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AVZ Minerals extends giant Manono lithium resource by 43 per cent

Updated: Mar 21

An aerial view of waste dumps and lakes at AVZ Minerals’ Manono project. Credit: File

AVZ Minerals has laid claim to having the world’s biggest hard-rock lithium deposit after pumping up the resource at its Manono play in the Democratic Republic of Congo to a whopping 574 million tonnes at 1.63 per cent lithium oxide.

The eye-popping figures come on the back of the company tabling a maiden resource for its Carrière de L’Este pegmatite of 173 million tonnes at 1.58 per cent lithium oxide for 2.73 million tonnes of lithium oxide. The total Manono resource also includes the 401 million tonnes at 1.65 per cent lithium oxide at its existing Roche Dure deposit at the south-western end of the main southern pegmatite exposure known as the Kitotolo Sector.

The Carrière resource estimate is based on mapping, sampling, initial metallurgical testwork and 11 diamond drillholes in fence pairs at a section spacing ranging from 200m to 250m for a total of 3853.31m of drilling along a pegmatite strike length of 1.2km.

AVZ says the selected drillhole layout was adopted to simplify wireframes and facilitate the fleshing out of the important aspects of the Carrière pegmatite, including its lithology, size, shape and orientation and the tenor of mineralisation. It adds that an updated geological model will subsequently be used to design future drilling programs or mine designs.

The areas of historical mining at the site, mostly for tin, and the persistent strike and width of the pegmatite outcrop that is almost 500m wide along the 1.2km strike, suggests the resource area remains grossly under-evaluated and has potential to be grown further – potentially by orders of magnitude.

The company believes the entire 13km strike of the collective Manono pegmatite will need testing by well-spaced deep holes to help resolve the possibly varying orientations between zones to identify thick depth extensions and likely the feeder systems.

The northernmost Manono Sector is the longest strike exposure at more than 6.5km, while the southern Kitololo Sector is about 4.8km long. The Carrière zone is at the south-western end of the northern main pegmatite exposure in the Manono Sector and about 7.5km north-east from the existing Roche Dure lithium resource at the south-west extremity of the Kitololo Sector.

The two sectors are separated by an intervening 2km zone of no pegmatite exposure, including the partial cover of the 2.2km-diameter Lake Lukushi and its surrounding recent sediments. AVZ says high-grade surface samples have been recovered from the spillway of the Lake Lukushi dam, south-west of the most southerly drilling on Carrière.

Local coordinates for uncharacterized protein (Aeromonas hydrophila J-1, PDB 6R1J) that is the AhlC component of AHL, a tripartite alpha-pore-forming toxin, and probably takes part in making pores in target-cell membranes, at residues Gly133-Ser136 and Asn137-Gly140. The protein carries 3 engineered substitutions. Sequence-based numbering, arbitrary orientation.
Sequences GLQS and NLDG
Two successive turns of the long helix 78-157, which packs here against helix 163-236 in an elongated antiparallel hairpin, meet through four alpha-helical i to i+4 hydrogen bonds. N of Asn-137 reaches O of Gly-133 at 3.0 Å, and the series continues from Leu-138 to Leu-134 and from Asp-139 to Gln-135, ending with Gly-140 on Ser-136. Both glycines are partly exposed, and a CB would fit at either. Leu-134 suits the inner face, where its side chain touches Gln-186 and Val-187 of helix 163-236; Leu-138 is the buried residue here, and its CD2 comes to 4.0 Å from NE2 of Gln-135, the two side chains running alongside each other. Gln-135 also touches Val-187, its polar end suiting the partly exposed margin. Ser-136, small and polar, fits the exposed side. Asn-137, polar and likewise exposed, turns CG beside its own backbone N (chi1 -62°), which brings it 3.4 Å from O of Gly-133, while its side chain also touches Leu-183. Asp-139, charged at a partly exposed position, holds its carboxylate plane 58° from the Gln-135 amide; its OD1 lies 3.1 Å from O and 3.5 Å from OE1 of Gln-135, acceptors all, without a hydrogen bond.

It appears almost certain that the unexposed pegmatite in the lake area has been downfaulted, implying that potential exists for the intrusive to extend along strike to the south-west beneath the lake towards the northernmost Tempete pegmatite in the Kitololo Sector.

All the intervening zone is well outside the company’s current geological model boundary, which provides management with the confidence that pegmatite-hosted resource extensions might exist and could greatly extend the potential resource base for the project.

The project is about 500km due north of Lubumbashi, the capital of the Katanga Province, in the south-east of the DRC. It is adjacent to the Manono and Kitatolo townships.

Tin was first discovered at Manono in 1910 and the area was prospected between 1910 and 1920. The original developer, Géomines, was granted a mining licence and production began in 1919. The weathered pegmatite was discovered in 1925 during an exploration program that had been focused on eluvial tin deposits.

Since the 1960s and up to as late as the 1980s, little additional exploration was undertaken, except for the prospecting of old mine dumps for tin and spodumene.

However, the most intense period of tin mining took place between 1919 and 1980, during which more than 100 million cubic metres of ore was processed to yield 185,000 tonnes of tin as cassiterite concentrate at an average grade of 1.33kg per cubic metre.

In 2019, AVZ took 54 samples of lithium-mineralised and non-mineralised pegmatite, with grades in the range of 0.009 to 4.13 per cent lithium oxide and an average grade of 1.46 per cent lithium oxide, from three diamond drillholes. The work ultimately showed that the Carrière mineralogy was similar to Roche Dure.

Later, initial metallurgical testwork on diamond-core samples gave the company the confidence that it could produce a potentially saleable spodumene concentrate from the Carrière pegmatite.

The Manono pegmatites are hosted by quartz-mica schists and are homogeneous mineralogically, with tin grades up to 2kg per cubic metre, tantalum up to 100g per cubic metre and for the lithium ore mineral spodumene, up to 25 per cent or 1.6 per cent lithium oxide.

The project comprises a single tenement that covers about 188 square kilometres. It was granted in December 2016 for a period of five years and is renewable in accordance with the DRC’s Mining Code.

A significant part of the originally granted project area, amounting to more than 60 per cent of the entire north-east corner of the company’s original permit, has been subsumed by a competing claim.

The company is vigorously defending its rights to the Manono project and in May last year, it entered voluntary suspension in relation to the ongoing dispute that has been subject to several additional extension requests for arbitration and voluntary suspension.

This giant lithium resource seems to have plenty more to give if AVZ can get a clear run at its complete evaluation and it could also turn out to be a game-changer for global lithium supply at a time when it is most needed.

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